Fate Winslow free from prison drinking coffee and smiling.

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A Louisiana man set free from a life sentence related to a $20 drug deal, was found murdered last week. Fate Winslow was free just over four months when he was gunned down in his car along with a female passenger.

Cops arrested Winslow, a black male, after an undercover drug deal. Back in 2008 police approached Winslow asking for a girl. When Winslow refused, they asked for weed. Winslow then met with a white drug dealer procuring about $20 worth of weed for the officers.

The officers paid Winslow $5 for the drugs and though the marked $20 bill was found on the white drug dealer, only Winslow was arrested. He was handed a harsh life-sentence without parole.

Winslow spent the next 12 years in the Louisiana State Penitentiary, which shares its land with a former slave plantation, making 80 cents a week. Last year, after the Innocence Project New Orleans looked into his case, Winslow’s lawyer was able to argue inadequate representation during the time of his original sentencing.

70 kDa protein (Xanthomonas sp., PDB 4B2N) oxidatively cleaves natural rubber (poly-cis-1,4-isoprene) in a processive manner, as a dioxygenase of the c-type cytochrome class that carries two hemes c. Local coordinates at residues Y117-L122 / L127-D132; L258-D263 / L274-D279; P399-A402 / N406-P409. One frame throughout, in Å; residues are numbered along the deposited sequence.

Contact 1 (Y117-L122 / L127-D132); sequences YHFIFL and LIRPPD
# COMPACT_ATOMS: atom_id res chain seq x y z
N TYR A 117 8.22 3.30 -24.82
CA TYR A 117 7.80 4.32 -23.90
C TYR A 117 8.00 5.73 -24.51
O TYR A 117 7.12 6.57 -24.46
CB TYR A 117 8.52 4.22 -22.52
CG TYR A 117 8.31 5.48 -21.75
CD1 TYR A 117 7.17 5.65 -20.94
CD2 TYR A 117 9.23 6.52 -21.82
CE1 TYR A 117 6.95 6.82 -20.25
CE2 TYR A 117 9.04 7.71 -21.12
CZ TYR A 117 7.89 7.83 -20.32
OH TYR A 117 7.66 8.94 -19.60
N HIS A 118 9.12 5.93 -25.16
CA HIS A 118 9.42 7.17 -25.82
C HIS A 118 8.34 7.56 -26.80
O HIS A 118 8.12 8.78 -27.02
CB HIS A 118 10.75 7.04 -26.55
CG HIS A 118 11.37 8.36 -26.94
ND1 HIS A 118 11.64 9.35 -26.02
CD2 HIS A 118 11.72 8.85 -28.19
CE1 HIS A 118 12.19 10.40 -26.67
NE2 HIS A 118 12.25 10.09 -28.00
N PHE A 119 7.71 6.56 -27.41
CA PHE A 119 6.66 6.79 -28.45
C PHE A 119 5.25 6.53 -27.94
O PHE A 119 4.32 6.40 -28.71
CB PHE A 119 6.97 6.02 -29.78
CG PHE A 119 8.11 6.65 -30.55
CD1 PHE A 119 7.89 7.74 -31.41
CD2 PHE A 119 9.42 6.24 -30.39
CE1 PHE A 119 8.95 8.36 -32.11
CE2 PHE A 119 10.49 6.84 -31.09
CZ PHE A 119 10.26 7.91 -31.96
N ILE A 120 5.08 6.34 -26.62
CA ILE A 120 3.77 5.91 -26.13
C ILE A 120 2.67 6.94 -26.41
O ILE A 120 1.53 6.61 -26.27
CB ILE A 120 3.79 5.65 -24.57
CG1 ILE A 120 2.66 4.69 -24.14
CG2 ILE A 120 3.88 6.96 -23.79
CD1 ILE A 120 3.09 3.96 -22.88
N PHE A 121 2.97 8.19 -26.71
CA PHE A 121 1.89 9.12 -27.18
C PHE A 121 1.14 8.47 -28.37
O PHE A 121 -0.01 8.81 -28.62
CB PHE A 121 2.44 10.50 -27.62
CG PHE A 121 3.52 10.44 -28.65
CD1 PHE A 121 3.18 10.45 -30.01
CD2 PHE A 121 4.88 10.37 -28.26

Just last December, Winslow was released after being resentenced to time served. Faith Canada, Winslow’s daughter, was only 10 when her father was sentenced to life in prison. She was looking forward to seeing her father after he spent the last few months adjusting to life outside prison. She told The Intercept she tried calling her father to confirm plans last week when he didn’t pick up.

Canada’s aunt called her with the news her father was killed. However, as of a few days ago, the Shreveport Police Department has not reached out to the family with any additional details. Canada told The Intercept, “We don’t know nothing yet. That’s all I was told, they found him and impounded the car.”

Many questions remain after Winslow’s years-long battle to be free. The investigation into his death continues but some aren’t so optimistic. Statistics provided by The Intercept state in 2016 Shreveport had around 46 homicide cases with only 11 arrests made.

Winslow was looking forward to spending his time with his children and a 9-year-old grandson he had yet to meet. He was free just under five months.


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